A mobile app must be its own fortress and never assume platforms are encrypted, authenticated, use VPN or require a PIN for security.
I guess developers can’t count on anything these days. How you deal with security is what separates consumer app developers from enterprise app developers. The best apps assume an insecure, unencrypted and completely compromised mobile platform. In a world of bring your own app (BYOA), this will differentiate consumer app developers from trusted enterprise app developers. Imagine the scenario where a logged-in device is left behind in a taxi and is stolen before device security kicks-in to log the device out. A window of time ranging from five to fifteen minutes of exposure is realistic.
So how does a mobile app take charge of its own security? On launch, it must prompt for enterprise credentials like a password, PIN, face or fingerprint before allowing a user inside the app. Eliminate the use of cached credentials and tokens or keep expiration times to a minimum. Next, the app must provide its own encryption for data at rest. This is accomplished through the use of a mobile platform’s crypto APIs. Oftentimes you can reuse login credentials as a password and salt value. Use this to encrypt all downloaded and user-entered data before saving to local storage. The app must use TLS or per-app VPN tunnels for all remote communication to secure data in transit. Lastly, trustworthy apps should never take dependencies on platform capabilities they don’t actually require.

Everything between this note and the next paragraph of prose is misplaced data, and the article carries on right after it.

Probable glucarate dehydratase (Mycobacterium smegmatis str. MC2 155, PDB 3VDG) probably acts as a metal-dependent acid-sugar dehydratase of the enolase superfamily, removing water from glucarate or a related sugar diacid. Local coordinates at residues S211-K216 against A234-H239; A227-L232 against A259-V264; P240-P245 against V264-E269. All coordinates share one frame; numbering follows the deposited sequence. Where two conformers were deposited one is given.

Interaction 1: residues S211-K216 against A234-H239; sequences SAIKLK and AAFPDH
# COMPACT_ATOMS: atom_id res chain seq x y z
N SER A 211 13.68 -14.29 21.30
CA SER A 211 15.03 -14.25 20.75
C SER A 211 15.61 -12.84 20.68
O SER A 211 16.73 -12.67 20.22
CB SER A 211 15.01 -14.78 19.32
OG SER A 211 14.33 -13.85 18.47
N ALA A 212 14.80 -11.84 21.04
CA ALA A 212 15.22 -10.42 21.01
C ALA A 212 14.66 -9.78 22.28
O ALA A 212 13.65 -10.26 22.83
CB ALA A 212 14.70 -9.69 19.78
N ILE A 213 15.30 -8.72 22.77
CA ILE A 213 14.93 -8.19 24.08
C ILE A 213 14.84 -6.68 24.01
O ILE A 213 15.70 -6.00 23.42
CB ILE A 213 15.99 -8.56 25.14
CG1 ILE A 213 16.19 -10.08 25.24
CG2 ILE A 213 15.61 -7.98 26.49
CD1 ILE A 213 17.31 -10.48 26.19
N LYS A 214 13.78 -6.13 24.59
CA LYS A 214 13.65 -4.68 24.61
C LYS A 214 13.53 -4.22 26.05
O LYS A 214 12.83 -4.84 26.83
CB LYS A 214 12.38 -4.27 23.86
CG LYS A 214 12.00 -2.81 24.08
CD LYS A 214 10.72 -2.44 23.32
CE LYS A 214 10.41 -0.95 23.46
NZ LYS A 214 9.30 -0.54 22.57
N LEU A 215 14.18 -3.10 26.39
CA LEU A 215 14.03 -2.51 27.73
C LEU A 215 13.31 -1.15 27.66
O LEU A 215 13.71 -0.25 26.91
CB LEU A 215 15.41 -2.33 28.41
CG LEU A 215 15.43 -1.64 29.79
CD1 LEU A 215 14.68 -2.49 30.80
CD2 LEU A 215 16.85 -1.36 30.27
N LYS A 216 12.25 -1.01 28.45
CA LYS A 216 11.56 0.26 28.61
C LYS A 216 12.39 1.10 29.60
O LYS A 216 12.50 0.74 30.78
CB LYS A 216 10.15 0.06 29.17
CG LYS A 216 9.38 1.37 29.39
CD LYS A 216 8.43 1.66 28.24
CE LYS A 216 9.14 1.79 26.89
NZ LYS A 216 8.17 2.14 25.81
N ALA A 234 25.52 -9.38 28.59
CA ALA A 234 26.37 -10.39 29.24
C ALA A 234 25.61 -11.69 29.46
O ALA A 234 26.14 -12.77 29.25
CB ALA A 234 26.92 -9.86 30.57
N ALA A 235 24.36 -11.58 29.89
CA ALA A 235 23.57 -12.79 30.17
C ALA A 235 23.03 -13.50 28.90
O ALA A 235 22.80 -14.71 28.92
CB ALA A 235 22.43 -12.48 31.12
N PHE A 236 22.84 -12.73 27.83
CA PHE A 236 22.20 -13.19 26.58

Reduce risk to your business by insisting every enterprise app you build or buy provides its own comprehensive security capabilities. Is your company making app security a top priority?